By Frank Otto
People sometimes rely on the stereotype of a kid living in their parents’ basement to illustrate poor socialization and isolation.
But the basement-dwellers may be connected with others in ways that those who are “out in the world” might not. And that seems to be the case for a group of cave crickets.
Recently published research by a team of scientists found that a sub-genus (a group of species) of crickets, Ceuthophilus, which is known to venture out of caves, show a higher degree of genetic isolation than its cousins, Geotettix, who live strictly inside the caves.
“The main issue is that Ceuthophilus leaves the cave to forage at night, whereas Geotettix doesn’t. That led us to hypothesize that perhaps Ceuthophilus was better at dispersing and might not show as much genetic structure,” said Jason Weckstein, PhD, associate professor in the Department of Biodiversity, Earth and Environmental Science at Drexel University’s College of Arts and Science. “In fact, what we found was the Ceuthophilus showed deeper — older — structure than Geotettix.”
Weckstein, who is also an associate curator of ornithology at the Academy of Natural Sciences, is the lead author on the recent publication of the study’s findings in the Journal of Biogeography called “Comparative phylogeography of two codistributed subgenera of cave crickets.” Other authors included Steve Taylor, PhD, Kevin Johnson, PhD, John Murdoch, PhD, Daniela Takiya, PhD, Jean Krejca, PhD, James Reddell and George Veni, PhD.
The crickets in the study live in a variety of caves in central Texas, from which the team collected specimens and then analyzed their DNA.
Ceuthophilus are known to be trogloxenes, meaning that they live parts of their lives in caves. Species in the Ceuthophilus sub-genus lay their eggs and spend the day in caves but come out to forage at night.
Geottetix, meanwhile, are troglobites, which means that they spend all of their lives deep in caves. The team wrote that Geotettix have almost never been recorded on the surface outside a cave entrance.
Going into the study, the scientists believed that since the Ceuthophilus sometimes go to the surface that they would have more opportunity to disperse between caves. That mobility, it was believed, would make populations of Ceuthophilus more connected and result in less genetic variation than the subgenus Geotettix. This is because dispersal has the potential to allow individuals from different populations to breed with one another, which would homogenize genetic variation among these populations.
On the other hand, a lack of dispersal allows individual populations to evolve genetic differences in isolation. Previous studies of other cave-dwelling organisms pointed toward the belief that Ceuthophulus would be less genetically distinct, but the study’s data conflicted with that hypothesis.
“The fact that we see deep genetic structure in the Ceuthophilus suggest that individuals from different cave populations are not dispersing long distances to breed with individuals in other populations,” Weckstein said. “There are more groups of genetically distinct populations in Ceuthophilus than we would have expected.”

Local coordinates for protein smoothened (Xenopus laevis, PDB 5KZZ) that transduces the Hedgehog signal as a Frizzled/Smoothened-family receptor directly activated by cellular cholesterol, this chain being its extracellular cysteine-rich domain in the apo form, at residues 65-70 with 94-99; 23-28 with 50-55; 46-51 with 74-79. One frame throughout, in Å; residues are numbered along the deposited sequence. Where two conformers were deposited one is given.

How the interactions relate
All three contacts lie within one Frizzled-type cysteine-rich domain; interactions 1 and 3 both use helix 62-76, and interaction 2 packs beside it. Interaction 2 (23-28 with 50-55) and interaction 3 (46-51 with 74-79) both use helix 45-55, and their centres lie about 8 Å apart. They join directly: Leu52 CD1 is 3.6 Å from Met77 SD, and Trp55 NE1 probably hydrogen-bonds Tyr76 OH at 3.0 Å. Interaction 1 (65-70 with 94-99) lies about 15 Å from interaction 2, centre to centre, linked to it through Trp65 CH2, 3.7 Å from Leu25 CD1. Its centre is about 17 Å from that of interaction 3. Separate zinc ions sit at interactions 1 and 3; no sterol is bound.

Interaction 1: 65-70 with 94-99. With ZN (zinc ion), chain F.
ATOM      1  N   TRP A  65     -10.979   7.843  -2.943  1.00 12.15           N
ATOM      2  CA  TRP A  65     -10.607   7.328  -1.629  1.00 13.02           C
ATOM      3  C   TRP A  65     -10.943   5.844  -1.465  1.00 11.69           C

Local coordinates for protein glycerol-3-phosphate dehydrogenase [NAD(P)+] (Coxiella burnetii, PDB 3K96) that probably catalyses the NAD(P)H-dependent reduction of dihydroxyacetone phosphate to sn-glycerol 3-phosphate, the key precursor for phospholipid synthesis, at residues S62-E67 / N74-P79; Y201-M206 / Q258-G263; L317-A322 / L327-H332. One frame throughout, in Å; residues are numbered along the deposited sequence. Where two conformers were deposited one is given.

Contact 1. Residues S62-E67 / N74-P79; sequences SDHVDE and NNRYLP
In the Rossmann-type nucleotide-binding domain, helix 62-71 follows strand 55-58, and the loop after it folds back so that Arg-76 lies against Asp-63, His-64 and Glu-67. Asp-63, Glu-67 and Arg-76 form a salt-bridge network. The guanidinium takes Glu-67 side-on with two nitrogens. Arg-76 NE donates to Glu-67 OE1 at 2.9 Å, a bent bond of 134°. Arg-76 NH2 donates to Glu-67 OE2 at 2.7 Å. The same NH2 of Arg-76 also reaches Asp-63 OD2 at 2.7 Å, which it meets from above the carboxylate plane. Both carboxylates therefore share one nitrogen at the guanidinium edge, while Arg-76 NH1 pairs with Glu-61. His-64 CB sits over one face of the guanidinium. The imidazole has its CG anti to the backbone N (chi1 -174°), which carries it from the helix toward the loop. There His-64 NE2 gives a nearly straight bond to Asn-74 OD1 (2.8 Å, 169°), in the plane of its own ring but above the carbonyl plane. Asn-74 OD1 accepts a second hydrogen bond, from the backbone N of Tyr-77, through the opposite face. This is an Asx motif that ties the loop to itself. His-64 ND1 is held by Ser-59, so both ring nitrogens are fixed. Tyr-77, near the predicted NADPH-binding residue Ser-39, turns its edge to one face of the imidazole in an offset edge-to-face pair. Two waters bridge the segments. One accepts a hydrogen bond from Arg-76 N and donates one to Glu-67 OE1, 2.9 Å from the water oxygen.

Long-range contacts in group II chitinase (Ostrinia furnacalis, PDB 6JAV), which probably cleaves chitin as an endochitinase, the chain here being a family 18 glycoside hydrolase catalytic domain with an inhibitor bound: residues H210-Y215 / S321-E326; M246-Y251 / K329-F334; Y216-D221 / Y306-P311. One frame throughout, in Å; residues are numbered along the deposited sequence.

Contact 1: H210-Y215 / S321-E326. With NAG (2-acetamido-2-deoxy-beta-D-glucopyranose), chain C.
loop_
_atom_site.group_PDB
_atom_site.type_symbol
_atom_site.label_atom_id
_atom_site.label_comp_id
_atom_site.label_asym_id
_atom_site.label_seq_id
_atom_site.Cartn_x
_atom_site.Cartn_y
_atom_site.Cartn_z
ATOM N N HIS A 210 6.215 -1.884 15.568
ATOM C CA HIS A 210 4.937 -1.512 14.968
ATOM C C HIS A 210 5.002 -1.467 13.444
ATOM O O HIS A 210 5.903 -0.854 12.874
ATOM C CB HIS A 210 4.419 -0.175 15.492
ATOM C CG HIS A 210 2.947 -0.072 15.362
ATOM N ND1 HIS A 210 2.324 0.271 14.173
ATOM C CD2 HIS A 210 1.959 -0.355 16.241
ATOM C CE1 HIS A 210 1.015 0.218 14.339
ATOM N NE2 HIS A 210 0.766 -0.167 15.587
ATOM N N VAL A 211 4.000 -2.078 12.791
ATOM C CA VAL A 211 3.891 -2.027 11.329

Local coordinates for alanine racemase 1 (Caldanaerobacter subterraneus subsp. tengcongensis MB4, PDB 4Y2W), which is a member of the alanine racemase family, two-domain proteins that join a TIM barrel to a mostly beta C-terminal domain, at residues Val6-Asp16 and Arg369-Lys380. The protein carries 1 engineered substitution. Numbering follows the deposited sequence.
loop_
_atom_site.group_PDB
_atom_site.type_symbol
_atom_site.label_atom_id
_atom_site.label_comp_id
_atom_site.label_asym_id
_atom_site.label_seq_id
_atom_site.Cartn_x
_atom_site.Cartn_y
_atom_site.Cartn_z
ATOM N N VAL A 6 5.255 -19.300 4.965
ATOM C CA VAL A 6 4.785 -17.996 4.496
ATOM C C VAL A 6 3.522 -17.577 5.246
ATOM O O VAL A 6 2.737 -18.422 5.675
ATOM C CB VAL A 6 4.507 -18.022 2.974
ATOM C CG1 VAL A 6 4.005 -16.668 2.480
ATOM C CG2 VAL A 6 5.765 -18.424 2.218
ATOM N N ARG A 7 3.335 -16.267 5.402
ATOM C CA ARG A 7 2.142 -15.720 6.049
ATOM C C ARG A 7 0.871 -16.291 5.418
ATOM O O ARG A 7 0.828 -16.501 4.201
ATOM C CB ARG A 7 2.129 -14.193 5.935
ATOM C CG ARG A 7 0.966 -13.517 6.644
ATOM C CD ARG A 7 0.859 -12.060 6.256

Although the Ceuthophilus may be able to move around outside of a cave environment, populations seem to be isolated enough that they are not genetically homogenized and still retain distinct, population-specific genetic characteristics.
The isolation of Ceuthophilus could be attributed to surface structures, such as rivers or other natural barriers. Meanwhile, the fact that Geotettix exhibits evidence of lesser genetic isolation (and more homogeneity) could point to the potential of greater mobility in the caves beneath the surface through interconnected caverns.
In the course of the study, the team discovered a plethora of genetically distinct cricket lineages that likely correspond to undescribed species. They agreed that taxonomic work, describing new species, is critically needed for understanding and conserving this group of organisms.
“Considering these results and that most of the species in this genus were described more than 75 years ago, the taxonomy for this group is desperately out of date,” said Krejca. “If the best management practices for endangered cave invertebrates are to include protection of cave cricket foraging ranges, further work is needed to describe which species occur in different areas and what the differences are in their foraging behavior, migration and habitat use.”
Ultimately, more research will be needed to fully understand why Ceuthophilus became so genetically distinct. But what findings the study did turn up have implications for both understanding biodiversity and the endemism of both crickets and other organisms in these caves.
“Given that we found this distinct pattern of structure between caves, other cave-dwellers that haven’t been studied also likely show these patterns,” Weckstein said. “So this is a good proxy for studying them.”
Additionally, discovering that the crickets may not be moving distances outside of the cave has implications for conservation.
“Cave crickets that go outside the cave and then return to the caves during the day are sources of nutrients for these cave communities,” Weckstein explained. “If these Ceuthophilus cave crickets are, in fact, multiple endemic lineages then, from a conservation perspective, that has implications for the conservation of other living things in the caves. We need to treat many of these lineages as unique conservation units rather than a widespread species.”
This article first appeared in Drexel University’s Drexel Now.